When creating systems, you may sometimes find yourself struggling on too much information and what kinds of information you need to put in place, but more so, the amount of information that you have already put in. Is it too much, so as to create information overload among your audience? Or is it too little, such that you do not achieve your intended level of learning for them?

This dilemma becomes particularly crucial once you wish to delegate tasks across your team members which include a system that processes information in order to create the desired output.

Here are two important points that you need to consider when creating your systems in such a way that you are able to determine just the right level of information to put in:

 

Beginners Should Be In Your Mind

You can come across all sorts of systems and find yourself understanding some part of the process, but not the entirety of it. This is the case when you need more brief as to the background and context of the systems that you are working at. The reason behind this is that some system makers tend to assume that their audiences already have a particular level of knowledge as to the processes that they are introducing in their systems. Apparently, not all of your audience knows your processes the way you do.

So the best way to address this confusion and tendency to be vague is that when you create your systems, have your audiences’ need in mind. Relate to them much as you would relate to a beginner who came across your system the first time. Think about how elaborate you need to be so as to get the proper messages across and not leave anything behind. Take note of the important parts of your processes and make sure that you give them proper emphasis. Manage the pacing and do not pre-empt your audience’s level of understanding. Take it one step at a time, but be careful not to be dragging so that you do not lose your audience’s interest on the subject matter.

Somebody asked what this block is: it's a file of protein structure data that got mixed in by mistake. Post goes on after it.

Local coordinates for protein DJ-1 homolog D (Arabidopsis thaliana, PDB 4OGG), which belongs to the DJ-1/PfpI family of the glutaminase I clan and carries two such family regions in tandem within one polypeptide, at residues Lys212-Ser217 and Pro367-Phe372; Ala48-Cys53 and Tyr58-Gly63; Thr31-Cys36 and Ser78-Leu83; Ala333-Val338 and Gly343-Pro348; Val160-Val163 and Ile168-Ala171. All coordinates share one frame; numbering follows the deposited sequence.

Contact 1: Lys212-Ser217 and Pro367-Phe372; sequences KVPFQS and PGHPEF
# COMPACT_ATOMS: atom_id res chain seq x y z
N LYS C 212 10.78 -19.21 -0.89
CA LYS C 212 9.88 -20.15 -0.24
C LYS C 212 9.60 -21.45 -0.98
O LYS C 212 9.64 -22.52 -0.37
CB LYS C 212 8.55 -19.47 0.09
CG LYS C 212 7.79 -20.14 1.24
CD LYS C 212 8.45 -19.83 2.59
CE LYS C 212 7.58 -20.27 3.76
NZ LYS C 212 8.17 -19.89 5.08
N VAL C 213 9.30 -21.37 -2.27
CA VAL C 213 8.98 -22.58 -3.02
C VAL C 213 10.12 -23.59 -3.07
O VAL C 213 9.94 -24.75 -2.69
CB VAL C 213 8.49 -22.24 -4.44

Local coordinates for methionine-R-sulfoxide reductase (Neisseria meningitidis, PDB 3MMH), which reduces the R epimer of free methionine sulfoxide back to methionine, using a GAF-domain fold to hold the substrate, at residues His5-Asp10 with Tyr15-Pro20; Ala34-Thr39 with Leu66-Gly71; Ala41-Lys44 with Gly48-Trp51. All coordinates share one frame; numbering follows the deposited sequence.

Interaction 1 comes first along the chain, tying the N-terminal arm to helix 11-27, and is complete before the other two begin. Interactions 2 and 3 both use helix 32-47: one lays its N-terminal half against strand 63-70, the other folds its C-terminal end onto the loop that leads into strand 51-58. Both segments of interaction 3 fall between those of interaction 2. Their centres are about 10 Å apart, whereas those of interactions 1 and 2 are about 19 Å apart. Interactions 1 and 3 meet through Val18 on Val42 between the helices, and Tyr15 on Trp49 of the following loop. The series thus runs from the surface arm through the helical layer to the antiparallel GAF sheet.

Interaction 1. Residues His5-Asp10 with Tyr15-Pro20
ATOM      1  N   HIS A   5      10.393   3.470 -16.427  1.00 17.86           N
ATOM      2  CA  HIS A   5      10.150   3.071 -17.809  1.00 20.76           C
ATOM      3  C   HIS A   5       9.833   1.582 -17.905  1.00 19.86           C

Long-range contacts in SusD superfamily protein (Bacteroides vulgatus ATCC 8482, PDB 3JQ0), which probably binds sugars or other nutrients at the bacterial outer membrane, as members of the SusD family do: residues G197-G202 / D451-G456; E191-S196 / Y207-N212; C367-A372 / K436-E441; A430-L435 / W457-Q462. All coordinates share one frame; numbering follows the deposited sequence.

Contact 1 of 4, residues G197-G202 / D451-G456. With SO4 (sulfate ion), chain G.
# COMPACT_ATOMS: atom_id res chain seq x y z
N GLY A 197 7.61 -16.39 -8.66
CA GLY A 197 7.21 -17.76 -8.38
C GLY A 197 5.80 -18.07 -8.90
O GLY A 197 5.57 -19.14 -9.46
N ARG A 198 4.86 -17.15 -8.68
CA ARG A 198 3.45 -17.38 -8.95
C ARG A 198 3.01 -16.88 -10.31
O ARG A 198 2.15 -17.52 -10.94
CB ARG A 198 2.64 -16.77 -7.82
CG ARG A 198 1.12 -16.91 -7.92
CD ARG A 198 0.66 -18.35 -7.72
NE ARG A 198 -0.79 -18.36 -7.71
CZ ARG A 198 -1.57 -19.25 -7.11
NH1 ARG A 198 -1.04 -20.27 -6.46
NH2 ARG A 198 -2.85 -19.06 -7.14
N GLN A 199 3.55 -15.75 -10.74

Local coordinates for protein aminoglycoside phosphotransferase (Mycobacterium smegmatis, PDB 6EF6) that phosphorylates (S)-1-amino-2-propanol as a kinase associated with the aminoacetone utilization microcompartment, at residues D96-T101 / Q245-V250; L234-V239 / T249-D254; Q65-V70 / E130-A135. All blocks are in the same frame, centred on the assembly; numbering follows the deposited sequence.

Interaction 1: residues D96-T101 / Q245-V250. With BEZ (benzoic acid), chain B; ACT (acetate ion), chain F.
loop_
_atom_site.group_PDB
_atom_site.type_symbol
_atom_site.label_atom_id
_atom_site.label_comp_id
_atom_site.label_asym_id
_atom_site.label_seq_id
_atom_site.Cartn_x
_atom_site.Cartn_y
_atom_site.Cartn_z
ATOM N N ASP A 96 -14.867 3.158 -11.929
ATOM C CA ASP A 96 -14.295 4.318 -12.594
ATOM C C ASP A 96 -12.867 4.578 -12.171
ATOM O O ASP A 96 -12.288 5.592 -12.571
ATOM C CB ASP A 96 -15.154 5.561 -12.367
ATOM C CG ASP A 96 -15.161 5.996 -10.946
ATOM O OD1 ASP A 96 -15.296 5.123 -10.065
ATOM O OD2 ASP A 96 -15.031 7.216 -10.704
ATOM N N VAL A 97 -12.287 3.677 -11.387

Results-Based Consistency Is Key

Have you already thought carefully about your audience and exercised diligence as to the level of information in your system, but you still need a way to verify whether your strategy is indeed effective? Check the outputs of your audience.

If you are able to observe a pattern of output which is reliably consistent, then more likely than not, you are providing the right level of information. However, if some of your audience produce a more detailed, while the others produce a less thorough output, then the information that you provide in your system is likely vague. So in line with thinking about the level of knowledge of your audience, also think about their output. Ensure that your systems are geared toward the ultimate objective of creating high quality and consistent output across all of your audience at all times. This way, you can be sure that your system is effective and well-organized.

 

At the end of the day, the users of our systems should be our topmost priority. We need to create our systems and place information which is both comprehensive enough, yet concise, so as to help our audience learn more and produce better outcomes.